There is nothing like amber for its ability to preserve insects, plant material and much more. The remarkable ability of amber to preserve soft tissues makes it a tremendous resource for the palaeontologist. This new report is of Upper Triassic amber, which is considerably lower in the stratigraphic succession than most other ambers. It is so low that it predates most of the dinosaur fossil record, so it offers a window on a world that we know very little about. Looking for signs of past life, the researchers found “bacteria, fungi, algae and protozoans” – which in terms of the basal food webs is not so different from today. Furthermore, these organisms “are assignable to extant genera”. The researchers write: “it seems that the basal levels of food webs of terrestrial communities (biocoenoses) have undergone little or no morphological change from the Triassic to the Recent.”
Stasis, it seems, has characterised these organisms, despite the extraordinary changes in the environment that have been documented for this timespan of Earth history. This suggests that environmental selection forces are nowhere near as significant as the Darwinists claim, and it raises (yet again!) questions about the validity of the Neodarwinian Synthesis.
A microworld in Triassic amber
Amber as old as the first dinosaurs captured the diversity of microbial life 220 million years ago.
Alexander R. Schmidt, Eugenio Ragazzi, Olimpia Coppellotti and Guido Roghi
Nature 444, 835 (14 December 2006) | doi:10.1038/444835a
Amber provides an effective medium for conservation of soft-bodied microorganisms1, 2, 3, 4, 5, 6, but finds older than 135 million years are very rare and have not so far contained any microbial inclusions. Here we describe 220-million-year-old droplets of amber containing bacteria, fungi, algae and protozoans that are assignable to extant genera. These inclusions provide insight into the evolution and palaeoecology of Lower Mesozoic microorganisms: it seems that the basal levels of food webs of terrestrial communities (biocoenoses) have undergone little or no morphological change from the Triassic to the Recent.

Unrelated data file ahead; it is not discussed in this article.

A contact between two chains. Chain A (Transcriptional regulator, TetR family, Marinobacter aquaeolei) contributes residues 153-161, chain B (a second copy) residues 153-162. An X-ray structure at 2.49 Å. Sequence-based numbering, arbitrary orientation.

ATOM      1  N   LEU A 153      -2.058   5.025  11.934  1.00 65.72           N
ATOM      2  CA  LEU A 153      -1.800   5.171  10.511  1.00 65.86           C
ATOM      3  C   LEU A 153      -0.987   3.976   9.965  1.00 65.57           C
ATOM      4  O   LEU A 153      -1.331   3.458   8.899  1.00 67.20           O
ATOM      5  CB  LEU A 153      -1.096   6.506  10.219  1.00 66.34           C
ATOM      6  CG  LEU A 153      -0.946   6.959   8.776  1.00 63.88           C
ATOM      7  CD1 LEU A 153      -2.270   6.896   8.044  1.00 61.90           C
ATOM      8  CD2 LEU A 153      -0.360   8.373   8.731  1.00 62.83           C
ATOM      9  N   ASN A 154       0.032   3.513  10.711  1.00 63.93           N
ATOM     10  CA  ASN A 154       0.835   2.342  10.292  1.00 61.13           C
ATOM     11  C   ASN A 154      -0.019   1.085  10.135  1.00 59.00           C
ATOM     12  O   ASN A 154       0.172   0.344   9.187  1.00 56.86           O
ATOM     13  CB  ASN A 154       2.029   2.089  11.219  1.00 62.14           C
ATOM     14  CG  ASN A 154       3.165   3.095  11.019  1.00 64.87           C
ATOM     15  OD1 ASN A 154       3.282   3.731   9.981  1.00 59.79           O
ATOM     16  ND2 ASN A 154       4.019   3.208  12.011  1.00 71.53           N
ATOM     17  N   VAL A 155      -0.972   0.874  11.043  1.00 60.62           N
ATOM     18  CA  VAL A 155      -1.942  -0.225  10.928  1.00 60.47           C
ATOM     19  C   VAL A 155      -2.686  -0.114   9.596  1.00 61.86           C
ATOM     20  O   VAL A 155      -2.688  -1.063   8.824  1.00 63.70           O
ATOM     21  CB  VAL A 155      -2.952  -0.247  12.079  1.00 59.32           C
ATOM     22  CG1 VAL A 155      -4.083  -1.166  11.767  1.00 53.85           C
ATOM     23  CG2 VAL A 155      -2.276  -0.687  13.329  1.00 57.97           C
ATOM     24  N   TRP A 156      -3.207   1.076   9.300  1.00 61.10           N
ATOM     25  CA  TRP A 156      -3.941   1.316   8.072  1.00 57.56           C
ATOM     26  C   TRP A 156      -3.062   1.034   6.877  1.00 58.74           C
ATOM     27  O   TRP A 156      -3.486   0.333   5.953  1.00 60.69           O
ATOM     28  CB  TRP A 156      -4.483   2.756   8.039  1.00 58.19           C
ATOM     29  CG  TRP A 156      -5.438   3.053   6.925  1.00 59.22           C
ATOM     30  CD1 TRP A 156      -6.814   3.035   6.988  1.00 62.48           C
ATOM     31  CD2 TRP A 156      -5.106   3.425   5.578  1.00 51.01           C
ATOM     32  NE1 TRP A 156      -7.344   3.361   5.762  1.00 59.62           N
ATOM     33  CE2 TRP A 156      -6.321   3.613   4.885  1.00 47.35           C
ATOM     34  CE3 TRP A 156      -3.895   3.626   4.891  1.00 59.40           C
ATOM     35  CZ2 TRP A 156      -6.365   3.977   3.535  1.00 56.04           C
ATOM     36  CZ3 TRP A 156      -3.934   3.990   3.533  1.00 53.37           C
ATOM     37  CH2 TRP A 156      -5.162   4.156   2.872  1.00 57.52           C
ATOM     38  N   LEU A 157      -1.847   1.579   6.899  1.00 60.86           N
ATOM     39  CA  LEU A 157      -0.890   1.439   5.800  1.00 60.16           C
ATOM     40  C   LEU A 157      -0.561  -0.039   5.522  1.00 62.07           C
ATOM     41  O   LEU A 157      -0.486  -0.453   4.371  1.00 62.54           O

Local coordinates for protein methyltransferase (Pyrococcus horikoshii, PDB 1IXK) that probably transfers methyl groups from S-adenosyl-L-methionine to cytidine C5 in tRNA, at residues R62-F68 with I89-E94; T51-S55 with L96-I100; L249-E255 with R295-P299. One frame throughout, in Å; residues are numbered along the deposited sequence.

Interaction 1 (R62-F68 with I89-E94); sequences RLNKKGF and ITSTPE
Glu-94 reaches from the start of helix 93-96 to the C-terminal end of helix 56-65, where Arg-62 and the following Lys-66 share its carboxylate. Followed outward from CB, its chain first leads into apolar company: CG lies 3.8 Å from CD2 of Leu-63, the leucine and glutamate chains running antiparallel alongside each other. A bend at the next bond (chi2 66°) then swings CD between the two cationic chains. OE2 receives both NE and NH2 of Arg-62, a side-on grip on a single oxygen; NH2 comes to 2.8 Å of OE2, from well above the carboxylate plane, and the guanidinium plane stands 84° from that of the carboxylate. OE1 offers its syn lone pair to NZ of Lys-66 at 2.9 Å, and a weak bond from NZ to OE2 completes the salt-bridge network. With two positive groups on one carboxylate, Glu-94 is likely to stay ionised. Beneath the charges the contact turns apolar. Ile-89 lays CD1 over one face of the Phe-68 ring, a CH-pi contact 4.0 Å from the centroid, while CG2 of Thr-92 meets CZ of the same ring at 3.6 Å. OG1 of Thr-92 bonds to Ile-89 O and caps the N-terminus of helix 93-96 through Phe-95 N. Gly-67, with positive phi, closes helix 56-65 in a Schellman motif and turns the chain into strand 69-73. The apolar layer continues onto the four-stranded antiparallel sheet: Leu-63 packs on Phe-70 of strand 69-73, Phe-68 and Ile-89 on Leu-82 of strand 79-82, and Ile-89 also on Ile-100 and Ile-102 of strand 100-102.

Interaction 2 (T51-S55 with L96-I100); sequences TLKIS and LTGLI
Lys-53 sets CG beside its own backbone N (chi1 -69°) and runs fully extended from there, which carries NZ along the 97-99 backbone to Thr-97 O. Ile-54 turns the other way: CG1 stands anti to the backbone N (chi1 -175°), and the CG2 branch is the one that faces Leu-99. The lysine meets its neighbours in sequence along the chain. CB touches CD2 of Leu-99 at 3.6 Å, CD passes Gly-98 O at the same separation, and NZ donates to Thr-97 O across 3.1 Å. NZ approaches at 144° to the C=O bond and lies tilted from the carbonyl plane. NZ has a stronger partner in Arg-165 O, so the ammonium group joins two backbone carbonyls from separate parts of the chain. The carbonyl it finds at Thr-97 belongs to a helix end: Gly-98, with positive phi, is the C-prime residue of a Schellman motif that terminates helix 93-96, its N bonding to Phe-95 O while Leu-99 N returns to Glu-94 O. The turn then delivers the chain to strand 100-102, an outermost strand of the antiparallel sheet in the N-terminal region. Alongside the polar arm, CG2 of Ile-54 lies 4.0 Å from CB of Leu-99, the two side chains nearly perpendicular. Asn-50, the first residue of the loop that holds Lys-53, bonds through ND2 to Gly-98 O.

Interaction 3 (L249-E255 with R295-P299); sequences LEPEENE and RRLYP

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Evolution has become a favorite topic of the news media recently, but for some reason, they never seem to get the story straight. The staff at Discovery Institute's Center for Science and Culture started this Blog to set the record straight and make sure you knew "the rest of the story".
A blogger from New England offers his intelligent reasoning.
We are a group of individuals, coming from diverse backgrounds and not speaking for any organization, who have found common ground around teleological concepts, including intelligent design. We think these concepts have real potential to generate insights about our reality that are being drowned out by political advocacy from both sides. We hope this blog will provide a small voice that helps rectify this situation.
Website dedicated to comparing scenes from the "Inherit the Wind" movie with factual information from actual Scopes Trial. View 37 clips from the movie and decide for yourself if this movie is more fact or fiction.
Don Cicchetti blogs on: Culture, Music, Faith, Intelligent Design, Guitar, Audio
Australian biologist Stephen E. Jones maintains one of the best origins "quote" databases around. He is meticulous about accuracy and working from original sources.
Most guys going through midlife crisis buy a convertible. Austrialian Stephen E. Jones went back to college to get a biology degree and is now a proponent of ID and common ancestry.
Complete zipped downloadable pdf copy of David Stove's devastating, and yet hard-to-find, critique of neo-Darwinism entitled "Darwinian Fairytales"
Intelligent Design The Future is a multiple contributor weblog whose participants include the nation's leading design scientists and theorists: biochemist Michael Behe, mathematician William Dembski, astronomer Guillermo Gonzalez, philosophers of science Stephen Meyer, and Jay Richards, philosopher of biology Paul Nelson, molecular biologist Jonathan Wells, and science writer Jonathan Witt. Posts will focus primarily on the intellectual issues at stake in the debate over intelligent design, rather than its implications for education or public policy.
A Philosopher's Journey: Political and cultural reflections of John Mark N. Reynolds. Dr. Reynolds is Director of the Torrey Honors Institute at